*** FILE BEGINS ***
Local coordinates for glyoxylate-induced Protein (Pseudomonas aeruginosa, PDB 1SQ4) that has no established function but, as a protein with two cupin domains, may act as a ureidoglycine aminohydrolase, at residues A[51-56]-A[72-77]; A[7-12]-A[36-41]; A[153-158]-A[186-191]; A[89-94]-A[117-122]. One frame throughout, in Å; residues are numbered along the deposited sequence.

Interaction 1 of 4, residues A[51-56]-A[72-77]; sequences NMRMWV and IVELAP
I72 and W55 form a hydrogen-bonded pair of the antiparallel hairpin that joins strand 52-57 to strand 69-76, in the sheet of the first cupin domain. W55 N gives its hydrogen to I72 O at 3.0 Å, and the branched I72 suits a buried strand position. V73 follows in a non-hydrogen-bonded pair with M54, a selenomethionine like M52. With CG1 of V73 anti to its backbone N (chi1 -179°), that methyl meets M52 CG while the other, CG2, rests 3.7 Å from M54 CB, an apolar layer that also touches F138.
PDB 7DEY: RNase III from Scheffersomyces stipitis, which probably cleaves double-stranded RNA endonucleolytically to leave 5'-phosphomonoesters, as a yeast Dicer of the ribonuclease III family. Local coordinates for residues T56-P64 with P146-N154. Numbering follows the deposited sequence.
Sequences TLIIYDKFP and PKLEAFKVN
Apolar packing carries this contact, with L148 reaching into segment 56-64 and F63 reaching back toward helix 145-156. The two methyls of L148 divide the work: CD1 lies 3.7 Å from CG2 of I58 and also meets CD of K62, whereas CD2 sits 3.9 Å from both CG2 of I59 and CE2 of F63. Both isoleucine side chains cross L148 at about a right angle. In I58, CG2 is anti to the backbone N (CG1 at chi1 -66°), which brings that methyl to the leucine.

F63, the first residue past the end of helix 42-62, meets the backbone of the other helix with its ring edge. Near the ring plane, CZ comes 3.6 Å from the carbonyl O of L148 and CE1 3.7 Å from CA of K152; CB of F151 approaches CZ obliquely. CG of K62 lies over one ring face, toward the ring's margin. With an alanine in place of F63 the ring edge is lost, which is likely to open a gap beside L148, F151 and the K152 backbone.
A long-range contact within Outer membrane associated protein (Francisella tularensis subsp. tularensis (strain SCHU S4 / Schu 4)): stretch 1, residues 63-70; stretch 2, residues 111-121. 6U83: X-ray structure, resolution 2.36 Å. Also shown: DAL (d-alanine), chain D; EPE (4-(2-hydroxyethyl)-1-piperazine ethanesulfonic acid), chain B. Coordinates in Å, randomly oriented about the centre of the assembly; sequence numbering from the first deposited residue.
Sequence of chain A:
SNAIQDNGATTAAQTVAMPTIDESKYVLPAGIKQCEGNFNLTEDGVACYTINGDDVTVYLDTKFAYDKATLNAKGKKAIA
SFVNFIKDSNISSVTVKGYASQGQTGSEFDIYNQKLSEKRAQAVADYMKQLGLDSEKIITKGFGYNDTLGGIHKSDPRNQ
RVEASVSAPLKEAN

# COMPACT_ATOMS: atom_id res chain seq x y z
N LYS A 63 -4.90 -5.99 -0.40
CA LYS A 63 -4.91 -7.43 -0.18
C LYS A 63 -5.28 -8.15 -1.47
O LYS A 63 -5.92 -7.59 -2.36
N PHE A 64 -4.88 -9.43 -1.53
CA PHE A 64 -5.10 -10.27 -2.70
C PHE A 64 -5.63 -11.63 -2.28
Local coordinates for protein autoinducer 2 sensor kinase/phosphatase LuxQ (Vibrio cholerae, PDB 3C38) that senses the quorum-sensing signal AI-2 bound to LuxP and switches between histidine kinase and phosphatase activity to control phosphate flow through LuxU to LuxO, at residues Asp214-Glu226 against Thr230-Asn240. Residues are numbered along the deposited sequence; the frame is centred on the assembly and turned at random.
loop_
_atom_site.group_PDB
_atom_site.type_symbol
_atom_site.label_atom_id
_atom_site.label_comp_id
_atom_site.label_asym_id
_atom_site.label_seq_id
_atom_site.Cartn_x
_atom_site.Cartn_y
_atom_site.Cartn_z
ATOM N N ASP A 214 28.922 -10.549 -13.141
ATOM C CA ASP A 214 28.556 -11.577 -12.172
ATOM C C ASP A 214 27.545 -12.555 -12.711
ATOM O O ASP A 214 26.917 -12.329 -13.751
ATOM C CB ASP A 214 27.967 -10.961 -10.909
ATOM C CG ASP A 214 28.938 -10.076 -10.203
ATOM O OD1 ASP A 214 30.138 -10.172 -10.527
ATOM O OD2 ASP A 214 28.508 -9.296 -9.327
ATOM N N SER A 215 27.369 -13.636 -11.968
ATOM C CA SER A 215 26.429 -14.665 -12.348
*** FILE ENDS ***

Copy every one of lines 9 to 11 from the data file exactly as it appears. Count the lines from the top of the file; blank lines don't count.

Sequence of chain A:
SNAIQDNGATTAAQTVAMPTIDESKYVLPAGIKQCEGNFNLTEDGVACYTINGDDVTVYLDTKFAYDKATLNAKGKKAIA
SFVNFIKDSNISSVTVKGYASQGQTGSEFDIYNQKLSEKRAQAVADYMKQLGLDSEKIITKGFGYNDTLGGIHKSDPRNQ